The Paulings return trip through the East Coast had not been finalized either. Gilrane made reservations in New York and Philadelphia while also coordinating Pauling’s wardrobe for the celebrations that would take place upon his return. She wrote to Samuel Rubin, President of the American-Israel Cultural Foundation, that Pauling “shall have his smoking jacket as well as his tails, but he will wear whatever you think is appropriate for the evening.”

Pauling also benefited from the help of friends in Norway. Otto Bastiansen, a Norwegian physicist and chemist, worked out much of Pauling’s Scandinavian itinerary, deciding where he would lecture and with whom he would meet. Since the entire Pauling family, including the children’s spouses, was coming, Bastiansen had to work out how they might be involved in activities as well. The Paulings’ first event happened almost as soon as they landed in Oslo on Sunday, December 8th. Ignored by the U.S. embassy or any other official representative from his home country, Pauling was welcomed at a private party held at the home of Marie Lous-Mohr, a Norwegian Holocaust survivor and peace activist who had also helped to arrange Pauling’s schedule.

On December 9th, the day before the Peace Prize ceremonies, the Paulings had lunch with friends and colleagues from Norway at the Hotel Continental, where they were staying. Afterward Linus and Ava Helen, together with two of their sons, Peter and Linus Jr., participated in a press conference. The event focused mostly on the man of the hour, who was very optimistic about the significance of receiving the Nobel Peace Prize and expressed gratitude toward the many people who worked in the peace movement. The Associated Press quoted Pauling as stating,

I think awarding me the prize will mean great encouragement to the peace workers everywhere, but particularly in the United States, where there have been so many attacks upon the peace workers… For some time it has been regarded as improper there to talk about these things. I think this is about the best thing that could happen for the movement.

As the world was still mourning the assassination of President John F. Kennedy, Pauling said that Kennedy’s “attitude” helped make peace activism acceptable in the United States. Pauling steered away from any criticisms of Kennedy, as one reporter prodded Pauling about his opinion of the 1962 Cuban Missile Crisis. At the time, Pauling had been extremely critical, calling Kennedy’s threat of military action against Russia “horrifying” as it could easily lead to the use of nuclear weapons. Regardless, Pauling told the press in Oslo that the situation “taught the lesson to the world, that the existence of nuclear weapons is a peril to the human race.”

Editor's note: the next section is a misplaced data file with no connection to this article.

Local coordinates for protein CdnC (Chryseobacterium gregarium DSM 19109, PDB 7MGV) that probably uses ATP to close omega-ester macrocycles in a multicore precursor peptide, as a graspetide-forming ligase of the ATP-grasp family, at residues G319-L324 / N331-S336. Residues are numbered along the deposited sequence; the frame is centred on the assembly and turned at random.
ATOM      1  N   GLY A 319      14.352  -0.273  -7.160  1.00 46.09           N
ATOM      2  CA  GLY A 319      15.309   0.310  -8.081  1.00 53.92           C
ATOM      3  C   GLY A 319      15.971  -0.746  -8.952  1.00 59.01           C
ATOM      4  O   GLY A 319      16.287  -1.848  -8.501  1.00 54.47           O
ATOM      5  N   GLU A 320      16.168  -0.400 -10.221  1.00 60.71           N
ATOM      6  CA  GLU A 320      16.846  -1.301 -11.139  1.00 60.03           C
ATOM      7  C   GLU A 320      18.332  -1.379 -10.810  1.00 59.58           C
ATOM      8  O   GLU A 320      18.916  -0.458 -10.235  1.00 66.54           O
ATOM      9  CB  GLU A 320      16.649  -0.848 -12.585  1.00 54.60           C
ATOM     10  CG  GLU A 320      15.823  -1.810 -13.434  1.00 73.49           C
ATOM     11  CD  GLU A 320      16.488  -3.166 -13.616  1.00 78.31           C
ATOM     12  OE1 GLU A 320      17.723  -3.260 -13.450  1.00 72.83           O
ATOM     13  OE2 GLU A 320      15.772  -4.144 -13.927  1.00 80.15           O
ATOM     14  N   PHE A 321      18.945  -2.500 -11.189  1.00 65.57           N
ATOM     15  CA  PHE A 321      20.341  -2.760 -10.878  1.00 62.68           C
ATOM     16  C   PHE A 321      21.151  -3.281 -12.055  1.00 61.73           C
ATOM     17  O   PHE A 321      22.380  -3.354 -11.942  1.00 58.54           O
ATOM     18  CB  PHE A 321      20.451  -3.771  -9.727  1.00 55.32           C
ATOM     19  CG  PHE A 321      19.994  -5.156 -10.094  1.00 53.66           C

The next day, Pauling would receive the Nobel Peace Prize for helping alert the world to that peril.

A New Petition and Preparations for Oslo

Linus Pauling holding a copy of the 1961 appeal.

[Ed Note: May 2011 marks the fiftieth anniversary of the Oslo Conference Against the Spread of Nuclear Weapons.  The is Part 1 of a two part series devoted to the Oslo Conference.]

“Can there be any rational goal other than general and complete disarmament? Is it reasonable to plan to attempt to survive the catastrophe of megaton war? Is it sensible or even possible to entertain the idea of making international agreements to abolish megaton weapons and to fight ‘limited’ wars with only conventional or kiloton weapons? Would the world be safe under a permanent ‘balance of terror,’ reached by international agreement about ‘arms control’ rather than disarmament – two great arrays of rockets, with megaton warheads, ever poised, ready to achieve the destruction of their allotted halves of the world, the death of their allotted hundreds of millions of human beings?”

– Linus Pauling. Opening Address, Conference Against the Spread of Nuclear Weapons, Oslo, Norway, May 2, 1961.

At the beginning of 1961, Linus Pauling was pictured on the cover of Time magazine, one of several U.S. scientists collectively chosen as Time’s men of the year. John F. Kennedy had just defeated Richard Nixon for the U.S. presidency, and only three months had passed since Pauling’s final confrontation with Senator Thomas Dodd and the Senate Internal Security Subcommittee.

Pauling’s troubles with SISS had centered largely on his efforts, three years prior, to circulate an international petition to halt the testing of nuclear weapons, a document that was eventually submitted to the United Nations with the signatures of around 11,000 of the world’s scientists. The petition contributed substantial momentum to a temporary international test ban treaty signed by the U.S. and Soviet Union, which was followed by approximately three years of seemingly productive international negotiations in Geneva, Switerland, the focus of which was the negation of nuclear testing.

While Pauling felt that great progress had been made following the November 1958 decision to temporarily halt nuclear weapons tests, he grew uneasy with the rise of new developments around the world.  In particular, Pauling was alarmed by what he saw as a renewed and calculated domestic campaign to resume atomic testing in the United States. Likewise, in the aftermath of the test-detonation of a nuclear weapon by the government of France, serious discussions about the sharing of U.S. nuclear weapons with NATO nations began to hasten in earnest.